“If you have a forested Arctic with five different kinds of pine trees … you can’t really have perennial sea ice at the same time,” she said.
Other sediment cores from around the Arctic have also found signs of consistent vegetation during the Pliocene
The Guardian article on the passing of this milestone lays out the rather stark consequences we now face …
The carbon dioxide we’ve already committed to the atmosphere has warmed the world about 1.8F since the start of the industrial revolution. This year, in addition to marking the start of our new 400 ppm world, is also set to be the hottest year on record. The planet has edged right up against the 1.5C (2.7F) warming threshold, a key metric in last year’s Paris climate agreement.
Even though there are some hopeful signs that world leaders will take actions to reduce emissions, those actions will have to happen on an accelerating timetable in order to avoid 2C of warming. That’s the level outlined by policymakers as a safe threshold for climate change. And even if the world limits warming to that benchmark, it will still likely spell doom for low-lying small island states and have serious repercussions around the world, from more extreme heat waves to droughts, coastal flooding and the extinction of many coral reefs.
To highlight the issue the website 400.350.org lays out the case for a push to get us back down to 350 ppm.
We can either take decisive action now or face the consequences. If we do nothing and the world does continue to warm, then longer term we face the ice in both Greenland and also the Antarctic continuing to melt and raising sea levels.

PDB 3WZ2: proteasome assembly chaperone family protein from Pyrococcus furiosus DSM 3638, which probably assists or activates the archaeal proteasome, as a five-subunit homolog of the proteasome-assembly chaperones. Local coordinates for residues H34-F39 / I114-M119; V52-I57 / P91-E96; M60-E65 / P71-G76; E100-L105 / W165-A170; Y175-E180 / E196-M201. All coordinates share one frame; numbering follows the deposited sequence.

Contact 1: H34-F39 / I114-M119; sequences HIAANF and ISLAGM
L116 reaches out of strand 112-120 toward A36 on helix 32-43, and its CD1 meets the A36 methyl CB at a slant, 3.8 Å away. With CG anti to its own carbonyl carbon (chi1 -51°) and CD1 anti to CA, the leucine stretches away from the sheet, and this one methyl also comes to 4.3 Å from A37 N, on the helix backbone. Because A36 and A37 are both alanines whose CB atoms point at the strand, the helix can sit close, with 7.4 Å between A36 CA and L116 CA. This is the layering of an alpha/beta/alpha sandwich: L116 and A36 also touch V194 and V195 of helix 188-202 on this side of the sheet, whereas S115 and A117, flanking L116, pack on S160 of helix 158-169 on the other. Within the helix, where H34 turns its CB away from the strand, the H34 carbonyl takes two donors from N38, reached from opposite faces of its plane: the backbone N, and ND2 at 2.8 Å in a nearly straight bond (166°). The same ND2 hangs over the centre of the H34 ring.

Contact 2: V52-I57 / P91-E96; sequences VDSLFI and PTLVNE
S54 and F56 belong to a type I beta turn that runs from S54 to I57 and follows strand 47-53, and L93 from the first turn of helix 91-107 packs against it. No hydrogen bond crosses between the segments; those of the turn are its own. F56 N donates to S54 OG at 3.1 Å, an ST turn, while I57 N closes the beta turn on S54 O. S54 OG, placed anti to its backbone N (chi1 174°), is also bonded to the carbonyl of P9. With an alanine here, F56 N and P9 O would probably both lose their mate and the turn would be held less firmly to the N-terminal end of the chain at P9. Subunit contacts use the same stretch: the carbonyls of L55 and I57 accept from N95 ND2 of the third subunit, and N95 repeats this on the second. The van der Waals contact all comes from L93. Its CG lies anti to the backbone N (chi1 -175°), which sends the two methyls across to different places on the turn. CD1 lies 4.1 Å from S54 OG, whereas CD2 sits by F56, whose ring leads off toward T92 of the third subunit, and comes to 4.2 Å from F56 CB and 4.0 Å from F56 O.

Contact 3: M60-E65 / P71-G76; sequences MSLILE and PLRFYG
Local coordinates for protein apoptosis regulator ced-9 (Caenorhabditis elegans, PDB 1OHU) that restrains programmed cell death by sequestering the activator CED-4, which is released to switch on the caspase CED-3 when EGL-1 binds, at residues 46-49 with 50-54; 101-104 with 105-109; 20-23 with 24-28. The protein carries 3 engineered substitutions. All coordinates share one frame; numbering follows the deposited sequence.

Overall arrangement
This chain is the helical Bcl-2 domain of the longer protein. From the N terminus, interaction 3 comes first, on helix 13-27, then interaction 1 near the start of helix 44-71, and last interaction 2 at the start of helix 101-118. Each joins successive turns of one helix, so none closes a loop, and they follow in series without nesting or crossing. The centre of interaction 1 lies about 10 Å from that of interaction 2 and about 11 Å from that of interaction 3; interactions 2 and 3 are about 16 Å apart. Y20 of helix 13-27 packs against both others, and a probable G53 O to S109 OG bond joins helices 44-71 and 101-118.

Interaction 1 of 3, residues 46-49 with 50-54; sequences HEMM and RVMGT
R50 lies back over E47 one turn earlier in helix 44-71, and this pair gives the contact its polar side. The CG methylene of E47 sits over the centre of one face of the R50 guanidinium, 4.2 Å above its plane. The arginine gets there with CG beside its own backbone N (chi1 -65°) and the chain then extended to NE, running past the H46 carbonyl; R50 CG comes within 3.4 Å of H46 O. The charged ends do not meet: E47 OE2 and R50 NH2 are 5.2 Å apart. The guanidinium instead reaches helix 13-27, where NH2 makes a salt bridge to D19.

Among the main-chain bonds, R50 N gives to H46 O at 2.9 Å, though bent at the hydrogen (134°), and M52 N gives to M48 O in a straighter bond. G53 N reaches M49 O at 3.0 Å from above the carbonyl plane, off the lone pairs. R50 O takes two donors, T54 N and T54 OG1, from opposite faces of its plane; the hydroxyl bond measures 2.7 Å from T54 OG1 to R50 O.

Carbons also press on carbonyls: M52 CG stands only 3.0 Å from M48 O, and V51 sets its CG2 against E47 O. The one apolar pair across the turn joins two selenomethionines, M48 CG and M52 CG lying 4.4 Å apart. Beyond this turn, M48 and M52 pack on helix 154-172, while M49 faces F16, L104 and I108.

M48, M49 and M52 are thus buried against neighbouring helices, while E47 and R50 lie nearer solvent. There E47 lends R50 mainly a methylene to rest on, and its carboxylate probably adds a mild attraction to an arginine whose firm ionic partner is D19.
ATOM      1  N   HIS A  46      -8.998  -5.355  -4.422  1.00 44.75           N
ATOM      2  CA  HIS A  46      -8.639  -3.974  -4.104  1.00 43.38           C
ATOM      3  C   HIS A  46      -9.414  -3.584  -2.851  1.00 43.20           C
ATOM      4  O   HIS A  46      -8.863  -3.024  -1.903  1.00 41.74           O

Side Note: sea level rise is not the only concern, it just happens to be one that illustrates how dire things could get.
OK, so sea level will rise a bit, so what.
There is enough ice in Greenland to raise sea levels by about 6 meters. Antarctica however is different, there we find enough ice to rase sea levels by as much as 60 meters. In other words, doing nothing will in the long term lead to the loss of all costal cities and would also lead to a huge displacement of the human population.
This is not going to happen quickly, but it is the direction we are currently heading in. The 20th century average for sea level rise was 1.7 mm per year. That however has accelerated to 3.3 mm between 1993 and 2009.
The passing of the 400 ppm milestone is perhaps a rather stark reminder that doing nothing is really not a viable option and underlines the fact that the ratification of the Paris Agreement on Climate Change is perhaps the most important decision that we as a species must take.
Additionally, if you are also tempted to think that perhaps the most important issue of our day at this moment is Trump, then you might actually be right. This is perhaps because if elected, then it is distinctly possible that he would completely scupper the Paris Agreement by sticking to his promise to pull the US out of it, and also get the US back into burning coal and oil in a big way.